President Trump will visit California on Monday to meet with emergency officials about the wildfires that are ravaging the state, the White House announced Saturday.
The president will be briefed on the fires in McClellan Park in Sacramento County, White House spokesman Judd Deere said in an emailed statement.
“Since mid-August, President Trump and Governor Newsom have spoken by phone and the White House and FEMA have remained in constant contact with State and local officials throughout the response to these natural disasters,” Deere said.
“The President continues to support those who are battling raging wildfires in a locally-executed, state-managed, and federally-supported emergency response.”
California Gov. Gavin Newsom said Friday that he talked on the phone with the president for nearly 30 minutes the day before about the state’s fires, emergency declarations and federal wildfire aid. The governor credited Trump for being “proactive” in his efforts to provide assistance to the state.
Newsom also insisted that California will do more to fight climate change and took the Trump administration to task for its policies that reduce environmental protections.
Trump's visit comes nearly a month after the former chief of staff at the Department of Homeland Security claimed in a political ad that Trump tried to withhold disaster relief money for California’s wildfires because voters in the state opposed him politically.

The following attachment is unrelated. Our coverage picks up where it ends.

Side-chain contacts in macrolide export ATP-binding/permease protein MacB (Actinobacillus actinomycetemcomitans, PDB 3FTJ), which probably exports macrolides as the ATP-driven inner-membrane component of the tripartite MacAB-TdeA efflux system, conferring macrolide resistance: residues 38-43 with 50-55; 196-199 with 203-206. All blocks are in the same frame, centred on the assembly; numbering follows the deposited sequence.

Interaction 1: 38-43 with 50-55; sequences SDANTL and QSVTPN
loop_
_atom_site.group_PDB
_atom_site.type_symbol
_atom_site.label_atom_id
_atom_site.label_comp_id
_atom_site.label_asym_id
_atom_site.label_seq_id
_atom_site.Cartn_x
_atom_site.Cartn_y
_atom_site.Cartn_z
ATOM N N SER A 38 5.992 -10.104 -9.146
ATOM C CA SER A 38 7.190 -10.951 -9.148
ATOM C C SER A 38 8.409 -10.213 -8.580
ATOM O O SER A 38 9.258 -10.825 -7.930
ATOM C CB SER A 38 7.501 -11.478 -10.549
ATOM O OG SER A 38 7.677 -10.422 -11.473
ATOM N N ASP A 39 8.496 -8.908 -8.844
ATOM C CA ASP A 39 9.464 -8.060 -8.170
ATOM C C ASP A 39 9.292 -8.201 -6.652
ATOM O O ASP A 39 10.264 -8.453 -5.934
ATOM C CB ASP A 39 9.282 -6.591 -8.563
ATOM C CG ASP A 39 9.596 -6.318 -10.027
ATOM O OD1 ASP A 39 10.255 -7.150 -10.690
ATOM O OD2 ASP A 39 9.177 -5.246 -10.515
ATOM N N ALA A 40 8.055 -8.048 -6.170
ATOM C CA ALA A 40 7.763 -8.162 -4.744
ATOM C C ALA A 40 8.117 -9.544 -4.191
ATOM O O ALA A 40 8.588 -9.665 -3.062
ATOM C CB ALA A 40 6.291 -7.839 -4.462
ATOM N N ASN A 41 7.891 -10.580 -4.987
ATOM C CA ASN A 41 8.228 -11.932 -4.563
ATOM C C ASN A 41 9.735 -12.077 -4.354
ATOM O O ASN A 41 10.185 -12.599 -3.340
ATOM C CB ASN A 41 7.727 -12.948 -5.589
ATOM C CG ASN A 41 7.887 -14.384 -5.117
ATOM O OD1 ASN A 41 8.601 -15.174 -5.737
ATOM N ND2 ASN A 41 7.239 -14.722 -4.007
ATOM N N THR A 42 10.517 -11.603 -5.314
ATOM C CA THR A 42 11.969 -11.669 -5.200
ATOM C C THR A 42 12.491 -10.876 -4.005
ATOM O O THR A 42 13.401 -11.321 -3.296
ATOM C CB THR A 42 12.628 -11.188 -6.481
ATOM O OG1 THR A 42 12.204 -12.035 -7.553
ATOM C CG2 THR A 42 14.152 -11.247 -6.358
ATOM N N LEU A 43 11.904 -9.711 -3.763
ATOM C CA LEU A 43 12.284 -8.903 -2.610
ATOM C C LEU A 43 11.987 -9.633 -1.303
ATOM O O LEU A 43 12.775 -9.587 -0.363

“He told us to stop giving money to people whose houses had burned down from a wildfire because he was so rageful that people in the state of California didn’t support him and that politically it wasn’t a base for him,” Miles Taylor, who left the Trump administration in 2019, says in the ad.
The Department of Homeland Security oversees the Federal Emergency Management Agency. Taylor doesn’t say which wildfires he is referring to, but the group running the ad confirmed it was the Camp fire of 2018, and Trump toured the devastation in Paradise that year.
Trump had drawn criticism last week for not acknowledging the massive fires engulfing millions of acres and forcing evacuations across three western states until a tweet Friday night expressing support for the firefighters battling them.
On Thursday, with half a million Oregon residents having fled their homes, the state's Democratic Governor, Kate Brown, said she hadn't been able to reach the president by phone.
The visit to inspect fire damage in California Monday will come at the end of a weekend campaign swing across Nevada and Arizona, holding outdoor rallies in defiance of state officials in Nevada who blocked his initial plans to hold rallies at airports in Reno and Las Vegas.
Adding the official stop to inspect fire damage also enables the president's campaign to avoid having to reimburse the White House for the cost of the entire trip.
Times staff writers Noah Bierman and Taryn Luna contributed to this report.